A workup was undertaken to understand the etiology of the multiple aortic pseudoaneurysms. There was little evidence for vasculitis with a negative rheumatologic work up including rheumatoid factor, Anti ds DNA, Anti smooth muscle Ab and ANA. HIV, syphilis and tuberculosis were all ruled out. Repeat blood cultures were negative. The normal appearance of the ascending aorta at the time of cardiac catheterization suggests the staphylococcal bacteremia may have been causal, resulting in multiple mycotic aneurysmal formations with rupture into the pericardium. Remarkably, the aortic rupture did not result in acute tamponade and death.

Cardiothoracic surgery was consulted for repair of the pseudoaneurysms. Given the involvement of the ascending aorta, inferior aspect of the aortic arch and the right subclavian artery, repair would require ascending aorta and total arch replacement. It was felt his operative risk would be unacceptably high due to associated porcelain aorta, need for tracheostomy given his permanently wired jaw as well as severe malnutrition. The options were discussed with the patient and his caregivers, and he was eventually discharged to home hospice. Approximately four weeks after discharge from our facility, the patient developed massive hemoptysis and died suddenly in hospice care.
Mycotic pseudoaneurysms are rare and account for only 0.7-1.3% of all aortic aneurysms [1]. Of these, most are in the abdominal aorta and only approximately 15% are reported in the ascending thoracic aorta [2]. Most mycotic pseudoaneurysms of the ascending aorta are caused by bacterial infection with common pathogens including S. aureus, S. epidermidis, salmonella and other staphylococcus [3]. Prior to aggressive antibiotic therapy, frequent causes of mycotic pseudoaneurysms of the ascending aorta included direct extension of infection from bacterial endocarditis or infection with syphilis causing destruction of the vasa vasorum and subsequent degeneration of medial elastic fibers [4]. Arteritis (Takayasu’s arteritis, giant cell or granulomatous arteritis associated with polymyalgia rheumatica) can also result in pseudoaneurysm of the ascending aorta by medial destruction from inflammation [5]. Other causes of ascending aortic pseudoaneurysm include atherosclerosis, acute aortic injury, chronic traumatic injury and post-cardiac surgery patients who develop pseudoaneurysm along suture lines or cannulation sites in the aorta [6]. In 1997, only 42 cases of ascending aortic pseudoaneurysm due to bacterial infection without endocarditis had been described [7]. Of those cases, only 2 patients had more than one pseudoaneurysm involving the ascending aorta.

Mycotic pseudoaneurysms are important due to the poor prognosis associated with rupture. Ascending aortic pseudoaneurysms due to intrinsic aortic medial disease enlarge an average of 3 to 5 mm/yr with the median diameter at aneurysm rupture being 6 cm [8]. Untreated pseudoaneurysms have a survival rate of 65% at 1 year and 20% at 5 years. Surgical repair of a pseudoaneurysm prior to rupture improves outcome however the mortality rate is estimated at 5 to 10% at 30 days and is 40 to 50% at 10 years [8]. Untreated ruptured pseudoaneurysms are universally fatal. Our patient is the first described in the literature to survive initial rupture and without surgical treatment he lived for four months after initial presentation.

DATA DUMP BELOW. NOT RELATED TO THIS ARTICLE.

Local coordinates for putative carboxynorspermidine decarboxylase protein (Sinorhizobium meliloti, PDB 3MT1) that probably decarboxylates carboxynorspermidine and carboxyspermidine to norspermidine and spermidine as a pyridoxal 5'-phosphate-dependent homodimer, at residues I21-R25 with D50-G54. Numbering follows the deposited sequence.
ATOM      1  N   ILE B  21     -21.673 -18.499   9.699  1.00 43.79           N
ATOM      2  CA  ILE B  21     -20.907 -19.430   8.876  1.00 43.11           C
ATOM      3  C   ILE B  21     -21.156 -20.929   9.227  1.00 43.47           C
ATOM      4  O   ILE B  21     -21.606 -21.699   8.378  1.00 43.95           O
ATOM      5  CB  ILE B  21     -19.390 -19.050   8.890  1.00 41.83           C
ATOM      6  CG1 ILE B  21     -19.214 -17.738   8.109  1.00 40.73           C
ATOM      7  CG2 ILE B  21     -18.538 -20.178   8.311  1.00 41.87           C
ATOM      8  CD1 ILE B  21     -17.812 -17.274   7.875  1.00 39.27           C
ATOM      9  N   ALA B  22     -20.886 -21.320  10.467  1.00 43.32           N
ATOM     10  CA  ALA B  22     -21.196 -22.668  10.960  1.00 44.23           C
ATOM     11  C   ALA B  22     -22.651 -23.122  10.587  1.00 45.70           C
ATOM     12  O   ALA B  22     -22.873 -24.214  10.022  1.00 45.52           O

1. Nagano N, Yamamoto T, Amano A, Kikuchi K (2010) Infected aneurysm of the aortic arch with purulent pericarditis caused by Streptococcus pneumoniae. Interact CardiovascThoracSurg 10: 459-461.

  2. Yeluri SV, Vaidya AB, Patel HJ, Kapadia SR, Karanth S (2004) Ruptured chronic traumatic mycoticpseudoaneurysm of the ascending aorta. Asian CardiovascThorac Ann 12: 254-256.

  3. Mukherjee JT, Nautiyal A, Labib SB (2012) Mycotic aneurysms of the ascending aorta in the absence of endocarditis. Tex Heart Inst J 39: 692-695.

  4. Robbins SL, Cotran RS, Kumar V (1984) Blood vessels In Robbins SL, Cotran RS, Kumar V (eds): Pathologic Basis of Disease, 3rd ed. Philadelphia, WB Saunders: 503.

  5. Petersen IM, Gunthaner DF (1986) Aortic pseudoaneurysm complicating Takayasu disease: CT appearance. J Comput Assist Tomogr 10:676-678.

  6. Sato O, Tada Y, Miyata T, Shindo S (1992) False aneurysms after aortic operations. J CardiovascSurg (Torino) 33: 604-608.

  7. Chen YF, Lin PY, Yen HW, Lin CC (1997) Double mycotic aneurysms of the ascending aorta. Ann ThoracSurg 63: 529-531.

  8. Porter RS, Kaplan JL et al. (2013) Diseases of the Aorta and its Branches: Aortic aneurysms. Merk Manual Online.